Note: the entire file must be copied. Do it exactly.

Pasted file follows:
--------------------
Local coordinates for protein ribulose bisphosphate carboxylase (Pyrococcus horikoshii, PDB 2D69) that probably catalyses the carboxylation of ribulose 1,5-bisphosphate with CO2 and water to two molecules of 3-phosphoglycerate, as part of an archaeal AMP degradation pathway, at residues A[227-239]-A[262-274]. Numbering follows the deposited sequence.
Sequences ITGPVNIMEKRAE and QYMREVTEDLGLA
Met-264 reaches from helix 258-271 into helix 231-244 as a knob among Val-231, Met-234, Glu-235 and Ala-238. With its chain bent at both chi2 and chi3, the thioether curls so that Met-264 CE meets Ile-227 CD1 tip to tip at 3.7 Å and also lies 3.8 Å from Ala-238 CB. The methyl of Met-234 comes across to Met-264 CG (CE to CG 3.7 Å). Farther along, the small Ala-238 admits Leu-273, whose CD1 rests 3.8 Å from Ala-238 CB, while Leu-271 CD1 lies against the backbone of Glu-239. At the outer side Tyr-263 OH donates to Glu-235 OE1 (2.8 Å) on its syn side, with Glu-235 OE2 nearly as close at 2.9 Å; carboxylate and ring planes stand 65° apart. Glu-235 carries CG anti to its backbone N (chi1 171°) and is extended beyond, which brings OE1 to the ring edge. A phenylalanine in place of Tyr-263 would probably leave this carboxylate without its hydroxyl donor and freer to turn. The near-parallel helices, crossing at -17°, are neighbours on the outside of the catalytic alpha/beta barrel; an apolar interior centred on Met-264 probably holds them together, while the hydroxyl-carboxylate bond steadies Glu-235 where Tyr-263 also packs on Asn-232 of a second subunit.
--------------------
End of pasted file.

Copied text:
Local coordinates for protein ribulose bisphosphate carboxylase (Pyrococcus horikoshii, PDB 2D69) that probably catalyses the carboxylation of ribulose 1,5-bisphosphate with CO2 and water to two molecules of 3-phosphoglycerate, as part of an archaeal AMP degradation pathway, at residues A[227-239]-A[262-274]. Numbering follows the deposited sequence.
Sequences ITGPVNIMEKRAE and QYMREVTEDLGLA
Met-264 reaches from helix 258-271 into helix 231-244 as a knob among Val-231, Met-234, Glu-235 and Ala-238. With its chain bent at both chi2 and chi3, the thioether curls so that Met-264 CE meets Ile-227 CD1 tip to tip at 3.7 Å and also lies 3.8 Å from Ala-238 CB. The methyl of Met-234 comes across to Met-264 CG (CE to CG 3.7 Å). Farther along, the small Ala-238 admits Leu-273, whose CD1 rests 3.8 Å from Ala-238 CB, while Leu-271 CD1 lies against the backbone of Glu-239. At the outer side Tyr-263 OH donates to Glu-235 OE1 (2.8 Å) on its syn side, with Glu-235 OE2 nearly as close at 2.9 Å; carboxylate and ring planes stand 65° apart. Glu-235 carries CG anti to its backbone N (chi1 171°) and is extended beyond, which brings OE1 to the ring edge. A phenylalanine in place of Tyr-263 would probably leave this carboxylate without its hydroxyl donor and freer to turn. The near-parallel helices, crossing at -17°, are neighbours on the outside of the catalytic alpha/beta barrel; an apolar interior centred on Met-264 probably holds them together, while the hydroxyl-carboxylate bond steadies Glu-235 where Tyr-263 also packs on Asn-232 of a second subunit.